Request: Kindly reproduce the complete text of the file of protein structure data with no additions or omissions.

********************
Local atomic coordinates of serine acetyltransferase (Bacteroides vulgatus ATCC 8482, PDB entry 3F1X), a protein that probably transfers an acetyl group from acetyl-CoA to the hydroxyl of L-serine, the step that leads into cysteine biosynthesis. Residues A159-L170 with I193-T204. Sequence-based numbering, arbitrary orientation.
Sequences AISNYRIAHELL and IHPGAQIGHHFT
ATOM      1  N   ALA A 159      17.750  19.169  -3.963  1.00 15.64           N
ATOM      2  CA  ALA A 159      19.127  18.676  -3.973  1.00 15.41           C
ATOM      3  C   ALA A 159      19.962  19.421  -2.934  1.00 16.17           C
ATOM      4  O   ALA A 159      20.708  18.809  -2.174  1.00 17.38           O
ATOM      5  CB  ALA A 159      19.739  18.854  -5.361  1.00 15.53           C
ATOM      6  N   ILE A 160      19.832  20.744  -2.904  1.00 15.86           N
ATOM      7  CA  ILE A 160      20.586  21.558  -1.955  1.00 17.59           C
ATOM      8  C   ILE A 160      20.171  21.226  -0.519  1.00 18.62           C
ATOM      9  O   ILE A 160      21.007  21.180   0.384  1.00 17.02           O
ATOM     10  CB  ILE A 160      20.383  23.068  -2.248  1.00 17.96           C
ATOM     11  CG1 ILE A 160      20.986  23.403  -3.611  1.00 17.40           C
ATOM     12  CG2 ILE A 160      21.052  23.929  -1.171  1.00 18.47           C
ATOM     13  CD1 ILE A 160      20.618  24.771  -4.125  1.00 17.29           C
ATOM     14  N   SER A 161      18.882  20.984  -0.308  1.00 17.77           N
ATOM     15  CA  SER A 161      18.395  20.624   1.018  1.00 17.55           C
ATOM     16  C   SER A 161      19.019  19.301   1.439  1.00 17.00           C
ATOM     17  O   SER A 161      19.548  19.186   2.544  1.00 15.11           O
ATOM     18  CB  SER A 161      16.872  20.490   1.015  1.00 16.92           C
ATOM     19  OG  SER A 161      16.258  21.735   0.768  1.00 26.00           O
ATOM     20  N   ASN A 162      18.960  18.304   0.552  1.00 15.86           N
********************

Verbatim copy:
Local atomic coordinates of serine acetyltransferase (Bacteroides vulgatus ATCC 8482, PDB entry 3F1X), a protein that probably transfers an acetyl group from acetyl-CoA to the hydroxyl of L-serine, the step that leads into cysteine biosynthesis. Residues A159-L170 with I193-T204. Sequence-based numbering, arbitrary orientation.
Sequences AISNYRIAHELL and IHPGAQIGHHFT
ATOM      1  N   ALA A 159      17.750  19.169  -3.963  1.00 15.64           N
ATOM      2  CA  ALA A 159      19.127  18.676  -3.973  1.00 15.41           C
ATOM      3  C   ALA A 159      19.962  19.421  -2.934  1.00 16.17           C
ATOM      4  O   ALA A 159      20.708  18.809  -2.174  1.00 17.38           O
ATOM      5  CB  ALA A 159      19.739  18.854  -5.361  1.00 15.53           C
ATOM      6  N   ILE A 160      19.832  20.744  -2.904  1.00 15.86           N
ATOM      7  CA  ILE A 160      20.586  21.558  -1.955  1.00 17.59           C
ATOM      8  C   ILE A 160      20.171  21.226  -0.519  1.00 18.62           C
ATOM      9  O   ILE A 160      21.007  21.180   0.384  1.00 17.02           O
ATOM     10  CB  ILE A 160      20.383  23.068  -2.248  1.00 17.96           C
ATOM     11  CG1 ILE A 160      20.986  23.403  -3.611  1.00 17.40           C
ATOM     12  CG2 ILE A 160      21.052  23.929  -1.171  1.00 18.47           C
ATOM     13  CD1 ILE A 160      20.618  24.771  -4.125  1.00 17.29           C
ATOM     14  N   SER A 161      18.882  20.984  -0.308  1.00 17.77           N
ATOM     15  CA  SER A 161      18.395  20.624   1.018  1.00 17.55           C
ATOM     16  C   SER A 161      19.019  19.301   1.439  1.00 17.00           C
ATOM     17  O   SER A 161      19.548  19.186   2.544  1.00 15.11           O
ATOM     18  CB  SER A 161      16.872  20.490   1.015  1.00 16.92           C
ATOM     19  OG  SER A 161      16.258  21.735   0.768  1.00 26.00           O
ATOM     20  N   ASN A 162      18.960  18.304   0.552  1.00 15.86           N